I had to find out what was new in that arena. Jennifer Clack's
article "The Fish-Tetrapod Transition: New Fossils and
Interpretation" does this well. Again we see, as we
would expect, that the more fossils we find from the period where
transition must have happened, the fuzzier it becomes. There
are increasing numbers of fossils where lobe-finned fish begin
to show some tetrapod features over time, and the earliest clear
tetrapods still have some fish features. This makes it increasingly
more difficult to say just when we have a tetrapod-like fish,
and when we have a full-fledged tetrapod. As in all cases of
transitional forms: they are always a shifting mosaic of the
earlier features being gradually replaced by the newer features,
precisely as predicted by evolution.
There are several other articles that might be of interest,
but I turned next to another area of interest, beautifully presented
in an article by T. Ryan Gregory: Understanding Natural Selection: Essential Concepts and Common Misconceptions." Since
I have made a career of deeply incorporating evolution into my
biology course, including pointed efforts to attack popular misconceptions,
I was interested in seeing if my coverage had been accurate and
appropriate, and had I overlooked any critical misconceptions.
For the most part, it looks like I did ok. The paper discusses
the extent and possible causes of misunderstandings of the process
of natural selection, and presents a review of the most common
misconceptions that "must be corrected before a functional
understanding of natural selection and adaptive evolution can
be achieved." I did discover that I probably didn't emphasize
certain points as much as I should have. As a result, I will
be doing two things: 1) review our "Evolution Knowledge Survey" pre-test instrument, to see if it contains checks
on several critical points described in the article, and 2) review
all of our natural selection lessons to be sure that teachers
are urged to emphasize those critical factors in their discussions
following the activities.
If you print and read any of the articles in this online volume,
make it this one, on the many misconceptions about Natural
Selection. From many studies cited, it is clear that natural
selection is, in general, very poorly understood - even by those
who have postsecondary instruction in biology! In fact, most
disconcerting is the fact that "confusions about natural
selection are common even among those responsible for teaching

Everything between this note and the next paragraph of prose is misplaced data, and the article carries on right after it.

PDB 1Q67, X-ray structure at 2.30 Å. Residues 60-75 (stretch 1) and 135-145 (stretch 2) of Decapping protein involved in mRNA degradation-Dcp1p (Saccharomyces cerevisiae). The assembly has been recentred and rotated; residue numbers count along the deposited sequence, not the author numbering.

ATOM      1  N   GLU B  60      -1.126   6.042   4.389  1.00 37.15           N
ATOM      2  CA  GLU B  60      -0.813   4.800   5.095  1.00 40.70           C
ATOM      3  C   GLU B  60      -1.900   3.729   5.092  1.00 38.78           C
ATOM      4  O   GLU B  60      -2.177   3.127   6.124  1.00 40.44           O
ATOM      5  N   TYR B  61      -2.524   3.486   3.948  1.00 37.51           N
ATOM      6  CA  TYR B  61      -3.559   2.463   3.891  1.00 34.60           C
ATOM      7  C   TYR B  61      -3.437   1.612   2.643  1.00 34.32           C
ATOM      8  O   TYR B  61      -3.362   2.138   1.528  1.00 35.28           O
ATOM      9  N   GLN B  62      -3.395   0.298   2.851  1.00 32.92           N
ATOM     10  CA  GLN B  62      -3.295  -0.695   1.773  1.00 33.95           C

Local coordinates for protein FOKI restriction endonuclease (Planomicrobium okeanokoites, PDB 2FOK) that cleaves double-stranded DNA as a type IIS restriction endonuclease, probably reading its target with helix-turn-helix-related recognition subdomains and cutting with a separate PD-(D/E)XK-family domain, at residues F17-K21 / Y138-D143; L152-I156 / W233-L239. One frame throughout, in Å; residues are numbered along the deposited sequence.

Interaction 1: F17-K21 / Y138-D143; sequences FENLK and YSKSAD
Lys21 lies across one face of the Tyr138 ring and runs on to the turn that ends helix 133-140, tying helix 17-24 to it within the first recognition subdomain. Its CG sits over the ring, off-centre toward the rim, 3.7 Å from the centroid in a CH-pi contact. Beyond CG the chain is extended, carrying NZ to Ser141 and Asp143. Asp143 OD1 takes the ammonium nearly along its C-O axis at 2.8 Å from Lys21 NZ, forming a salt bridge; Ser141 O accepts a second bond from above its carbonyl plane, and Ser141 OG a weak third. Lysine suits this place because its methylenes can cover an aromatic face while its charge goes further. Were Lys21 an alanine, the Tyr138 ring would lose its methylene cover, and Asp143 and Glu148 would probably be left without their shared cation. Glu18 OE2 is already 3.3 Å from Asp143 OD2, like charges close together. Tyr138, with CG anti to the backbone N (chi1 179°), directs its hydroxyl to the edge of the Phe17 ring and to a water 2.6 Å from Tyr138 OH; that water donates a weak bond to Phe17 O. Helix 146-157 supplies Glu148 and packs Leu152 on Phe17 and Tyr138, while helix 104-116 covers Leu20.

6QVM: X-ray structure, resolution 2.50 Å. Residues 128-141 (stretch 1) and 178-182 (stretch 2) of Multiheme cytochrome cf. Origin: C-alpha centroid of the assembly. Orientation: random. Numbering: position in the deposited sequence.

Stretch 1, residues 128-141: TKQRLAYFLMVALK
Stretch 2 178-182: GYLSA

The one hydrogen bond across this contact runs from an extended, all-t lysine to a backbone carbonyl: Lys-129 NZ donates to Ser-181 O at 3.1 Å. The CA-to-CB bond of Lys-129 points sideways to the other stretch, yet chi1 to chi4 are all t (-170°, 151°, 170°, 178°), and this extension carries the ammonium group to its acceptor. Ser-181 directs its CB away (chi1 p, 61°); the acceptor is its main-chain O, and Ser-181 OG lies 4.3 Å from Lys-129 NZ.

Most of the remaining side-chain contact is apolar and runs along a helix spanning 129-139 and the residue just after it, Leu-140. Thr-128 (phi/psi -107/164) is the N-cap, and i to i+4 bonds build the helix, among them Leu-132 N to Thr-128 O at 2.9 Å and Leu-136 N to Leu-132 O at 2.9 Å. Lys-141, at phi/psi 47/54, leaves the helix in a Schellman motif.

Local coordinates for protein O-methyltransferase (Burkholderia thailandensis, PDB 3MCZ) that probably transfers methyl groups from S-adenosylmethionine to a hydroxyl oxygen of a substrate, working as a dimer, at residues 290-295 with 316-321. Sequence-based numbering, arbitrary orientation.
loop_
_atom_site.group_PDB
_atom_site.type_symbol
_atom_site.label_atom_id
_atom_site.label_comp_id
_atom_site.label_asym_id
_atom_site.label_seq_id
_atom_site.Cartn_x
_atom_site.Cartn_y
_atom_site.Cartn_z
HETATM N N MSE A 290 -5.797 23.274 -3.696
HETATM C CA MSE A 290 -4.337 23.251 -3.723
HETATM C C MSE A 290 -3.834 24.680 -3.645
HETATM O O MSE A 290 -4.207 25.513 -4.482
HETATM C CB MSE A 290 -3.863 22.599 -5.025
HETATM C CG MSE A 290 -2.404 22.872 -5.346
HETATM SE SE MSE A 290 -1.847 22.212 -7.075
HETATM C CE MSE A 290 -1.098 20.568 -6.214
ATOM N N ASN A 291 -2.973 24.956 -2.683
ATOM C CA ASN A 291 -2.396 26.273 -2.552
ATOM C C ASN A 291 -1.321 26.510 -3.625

it." "One cannot assume that biology teachers,
with extensive backgrounds in biology, have an accurate working
knowledge of evolution, natural selection, or the nature of science."
How about you? Is it time for a reality check? The article does
a very nice job of summarizing just what natural selection is,
as understood by evolutionary biologists today. This description
is accompanied by an excellent graphic that shows Darwin's 5
observations and 3 inferences that comprise his theory for natural
selection as the main mechanism for evolution. The author explains
in detail why natural selection (contrary to its detractors'
assertions) is a non-random process. He shows that natural
selection is a two-part process, with a random component (mutations)
and a non-random selection component (differential survival and
reproduction). He also suggests that the random component of
natural selection (mutation) might be less confusingly called
"undirected" rather than random, and that most mutations
are neutral (not detrimental, as widely assumed). A distinction
is made between Darwinian "fitness" and the more familiar
usage of "physical fitness," and how confusion of those
terms is probably one of the causes for misunderstanding. The
author clearly explains why "Survival of the Fittest"
is misleading, and why natural selection is not a tautology (case
of circular logic) as some critics have suggested. The misuse
of "adaptation" is discussed, as is the concept that
it's populations that evolve, not individuals. It's also explained
why mutations do not occur "in order to" improve fitness,
and why evolution and natural selection are not the same thing.
Lots of good stuff here to sharpen your evolution unit.
Gregory explains possible reasons why natural selection is
notoriously so difficult to grasp accurately, while being deceptively
perceived as being elegantly simple in principle. While pointing
at the anthropomorphisms and suggestions of intent that are often